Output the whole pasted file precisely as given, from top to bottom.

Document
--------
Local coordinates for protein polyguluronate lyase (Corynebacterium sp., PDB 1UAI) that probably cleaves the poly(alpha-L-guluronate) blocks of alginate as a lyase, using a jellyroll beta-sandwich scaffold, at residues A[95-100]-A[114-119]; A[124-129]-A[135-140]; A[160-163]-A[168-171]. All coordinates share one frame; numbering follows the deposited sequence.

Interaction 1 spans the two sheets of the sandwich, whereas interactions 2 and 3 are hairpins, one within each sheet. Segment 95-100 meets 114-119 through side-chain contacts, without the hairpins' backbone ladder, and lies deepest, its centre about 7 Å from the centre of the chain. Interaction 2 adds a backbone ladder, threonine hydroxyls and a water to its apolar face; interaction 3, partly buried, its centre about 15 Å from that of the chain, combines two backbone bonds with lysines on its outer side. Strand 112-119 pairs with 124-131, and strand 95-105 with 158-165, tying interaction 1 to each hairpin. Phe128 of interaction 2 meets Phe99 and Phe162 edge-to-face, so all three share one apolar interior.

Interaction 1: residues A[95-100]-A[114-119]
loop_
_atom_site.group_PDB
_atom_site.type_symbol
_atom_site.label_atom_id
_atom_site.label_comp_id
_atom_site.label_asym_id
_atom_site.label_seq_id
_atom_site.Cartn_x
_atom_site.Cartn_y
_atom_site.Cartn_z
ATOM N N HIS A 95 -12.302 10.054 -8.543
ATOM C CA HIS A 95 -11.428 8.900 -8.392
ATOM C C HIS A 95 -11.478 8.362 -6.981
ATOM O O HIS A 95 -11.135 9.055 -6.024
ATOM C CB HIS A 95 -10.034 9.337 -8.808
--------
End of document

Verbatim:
Local coordinates for protein polyguluronate lyase (Corynebacterium sp., PDB 1UAI) that probably cleaves the poly(alpha-L-guluronate) blocks of alginate as a lyase, using a jellyroll beta-sandwich scaffold, at residues A[95-100]-A[114-119]; A[124-129]-A[135-140]; A[160-163]-A[168-171]. All coordinates share one frame; numbering follows the deposited sequence.

Interaction 1 spans the two sheets of the sandwich, whereas interactions 2 and 3 are hairpins, one within each sheet. Segment 95-100 meets 114-119 through side-chain contacts, without the hairpins' backbone ladder, and lies deepest, its centre about 7 Å from the centre of the chain. Interaction 2 adds a backbone ladder, threonine hydroxyls and a water to its apolar face; interaction 3, partly buried, its centre about 15 Å from that of the chain, combines two backbone bonds with lysines on its outer side. Strand 112-119 pairs with 124-131, and strand 95-105 with 158-165, tying interaction 1 to each hairpin. Phe128 of interaction 2 meets Phe99 and Phe162 edge-to-face, so all three share one apolar interior.

Interaction 1: residues A[95-100]-A[114-119]
loop_
_atom_site.group_PDB
_atom_site.type_symbol
_atom_site.label_atom_id
_atom_site.label_comp_id
_atom_site.label_asym_id
_atom_site.label_seq_id
_atom_site.Cartn_x
_atom_site.Cartn_y
_atom_site.Cartn_z
ATOM N N HIS A 95 -12.302 10.054 -8.543
ATOM C CA HIS A 95 -11.428 8.900 -8.392
ATOM C C HIS A 95 -11.478 8.362 -6.981
ATOM O O HIS A 95 -11.135 9.055 -6.024
ATOM C CB HIS A 95 -10.034 9.337 -8.808